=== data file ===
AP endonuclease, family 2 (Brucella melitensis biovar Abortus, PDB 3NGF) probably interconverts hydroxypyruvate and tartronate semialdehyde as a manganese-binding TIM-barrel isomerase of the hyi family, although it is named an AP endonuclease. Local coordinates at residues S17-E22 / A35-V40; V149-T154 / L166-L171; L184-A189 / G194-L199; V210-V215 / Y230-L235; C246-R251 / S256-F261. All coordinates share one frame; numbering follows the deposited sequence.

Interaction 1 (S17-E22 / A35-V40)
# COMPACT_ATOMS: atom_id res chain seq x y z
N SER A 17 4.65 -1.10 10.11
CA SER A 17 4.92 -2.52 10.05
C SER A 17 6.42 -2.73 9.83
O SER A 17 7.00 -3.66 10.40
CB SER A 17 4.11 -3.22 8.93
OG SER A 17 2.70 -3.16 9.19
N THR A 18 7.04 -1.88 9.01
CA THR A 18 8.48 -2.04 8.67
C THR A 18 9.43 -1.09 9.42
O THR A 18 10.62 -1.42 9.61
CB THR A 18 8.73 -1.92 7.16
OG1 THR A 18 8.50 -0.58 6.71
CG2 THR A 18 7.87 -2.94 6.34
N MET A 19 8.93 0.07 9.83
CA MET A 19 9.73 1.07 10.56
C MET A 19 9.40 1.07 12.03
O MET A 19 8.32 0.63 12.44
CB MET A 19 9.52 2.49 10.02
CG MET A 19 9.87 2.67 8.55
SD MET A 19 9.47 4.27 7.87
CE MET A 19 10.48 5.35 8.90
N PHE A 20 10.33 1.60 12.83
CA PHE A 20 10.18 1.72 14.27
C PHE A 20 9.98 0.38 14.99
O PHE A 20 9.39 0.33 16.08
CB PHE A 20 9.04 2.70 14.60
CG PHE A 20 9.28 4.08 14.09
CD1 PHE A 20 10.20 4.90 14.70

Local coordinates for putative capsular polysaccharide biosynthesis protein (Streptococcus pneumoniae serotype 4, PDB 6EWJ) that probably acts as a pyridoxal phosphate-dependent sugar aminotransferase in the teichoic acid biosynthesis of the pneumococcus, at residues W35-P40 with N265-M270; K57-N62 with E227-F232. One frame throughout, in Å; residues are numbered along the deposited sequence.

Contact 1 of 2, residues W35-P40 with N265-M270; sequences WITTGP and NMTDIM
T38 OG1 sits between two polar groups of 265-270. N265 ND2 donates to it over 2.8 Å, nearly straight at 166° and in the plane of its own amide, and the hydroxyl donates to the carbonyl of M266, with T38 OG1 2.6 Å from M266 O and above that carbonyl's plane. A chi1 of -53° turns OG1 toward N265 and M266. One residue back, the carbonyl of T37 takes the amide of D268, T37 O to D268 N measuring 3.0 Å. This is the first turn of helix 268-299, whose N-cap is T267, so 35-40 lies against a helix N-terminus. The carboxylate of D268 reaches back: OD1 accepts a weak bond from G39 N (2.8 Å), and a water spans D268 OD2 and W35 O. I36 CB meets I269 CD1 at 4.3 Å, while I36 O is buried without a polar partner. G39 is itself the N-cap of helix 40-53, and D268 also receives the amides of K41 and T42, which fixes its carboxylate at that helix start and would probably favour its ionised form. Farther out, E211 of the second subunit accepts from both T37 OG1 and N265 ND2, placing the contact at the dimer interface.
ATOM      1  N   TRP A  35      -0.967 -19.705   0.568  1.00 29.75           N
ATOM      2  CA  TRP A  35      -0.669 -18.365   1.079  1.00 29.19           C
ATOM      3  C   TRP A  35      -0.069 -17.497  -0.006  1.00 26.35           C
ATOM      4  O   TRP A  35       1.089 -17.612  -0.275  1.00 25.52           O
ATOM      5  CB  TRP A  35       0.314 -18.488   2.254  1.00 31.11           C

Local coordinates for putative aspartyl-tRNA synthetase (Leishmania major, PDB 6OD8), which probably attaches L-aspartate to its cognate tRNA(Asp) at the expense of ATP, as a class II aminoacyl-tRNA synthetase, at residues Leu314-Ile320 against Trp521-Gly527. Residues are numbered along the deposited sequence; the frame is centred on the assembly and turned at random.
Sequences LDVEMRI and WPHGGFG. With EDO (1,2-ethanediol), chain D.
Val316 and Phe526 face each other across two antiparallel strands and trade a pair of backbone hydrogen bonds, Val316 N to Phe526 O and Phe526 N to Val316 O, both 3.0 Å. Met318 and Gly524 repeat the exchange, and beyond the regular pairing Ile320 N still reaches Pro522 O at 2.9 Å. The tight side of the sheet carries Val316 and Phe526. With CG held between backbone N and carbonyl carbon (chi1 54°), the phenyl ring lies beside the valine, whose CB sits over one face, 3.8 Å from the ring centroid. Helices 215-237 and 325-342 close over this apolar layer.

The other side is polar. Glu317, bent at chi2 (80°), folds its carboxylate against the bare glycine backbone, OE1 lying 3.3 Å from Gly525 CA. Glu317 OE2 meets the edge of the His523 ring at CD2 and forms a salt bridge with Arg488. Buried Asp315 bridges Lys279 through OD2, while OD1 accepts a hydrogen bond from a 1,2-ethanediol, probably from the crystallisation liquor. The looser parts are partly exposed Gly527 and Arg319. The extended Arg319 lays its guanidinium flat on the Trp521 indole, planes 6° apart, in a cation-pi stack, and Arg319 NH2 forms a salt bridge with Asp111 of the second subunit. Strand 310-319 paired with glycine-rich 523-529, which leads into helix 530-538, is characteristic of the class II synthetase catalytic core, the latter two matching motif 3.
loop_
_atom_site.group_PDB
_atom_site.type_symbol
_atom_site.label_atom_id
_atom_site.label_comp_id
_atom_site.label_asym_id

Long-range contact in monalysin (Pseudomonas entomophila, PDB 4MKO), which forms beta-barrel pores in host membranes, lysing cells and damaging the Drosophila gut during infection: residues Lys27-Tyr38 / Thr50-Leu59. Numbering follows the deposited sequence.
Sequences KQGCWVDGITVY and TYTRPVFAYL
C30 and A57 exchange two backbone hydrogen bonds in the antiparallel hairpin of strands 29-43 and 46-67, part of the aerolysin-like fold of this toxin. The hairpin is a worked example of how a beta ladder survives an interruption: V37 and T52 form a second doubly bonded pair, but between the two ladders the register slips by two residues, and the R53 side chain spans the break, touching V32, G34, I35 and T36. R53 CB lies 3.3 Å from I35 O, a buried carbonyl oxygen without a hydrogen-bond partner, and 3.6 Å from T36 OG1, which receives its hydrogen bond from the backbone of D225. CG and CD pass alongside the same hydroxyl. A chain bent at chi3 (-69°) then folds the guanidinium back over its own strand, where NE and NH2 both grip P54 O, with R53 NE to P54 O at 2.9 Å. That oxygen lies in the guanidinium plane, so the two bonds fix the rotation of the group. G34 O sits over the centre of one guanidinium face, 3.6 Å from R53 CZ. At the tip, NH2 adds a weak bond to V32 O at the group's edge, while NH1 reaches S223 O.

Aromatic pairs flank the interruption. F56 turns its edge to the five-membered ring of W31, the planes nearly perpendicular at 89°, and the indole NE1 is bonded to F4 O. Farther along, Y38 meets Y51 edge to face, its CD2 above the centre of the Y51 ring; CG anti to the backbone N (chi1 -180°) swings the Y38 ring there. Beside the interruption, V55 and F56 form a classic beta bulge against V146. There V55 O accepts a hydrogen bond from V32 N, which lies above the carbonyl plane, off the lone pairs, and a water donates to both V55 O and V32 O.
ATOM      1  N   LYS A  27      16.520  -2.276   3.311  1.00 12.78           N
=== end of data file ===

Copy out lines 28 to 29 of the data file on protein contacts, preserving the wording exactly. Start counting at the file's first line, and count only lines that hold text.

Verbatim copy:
O PHE A 20 9.39 0.33 16.08
CB PHE A 20 9.04 2.70 14.60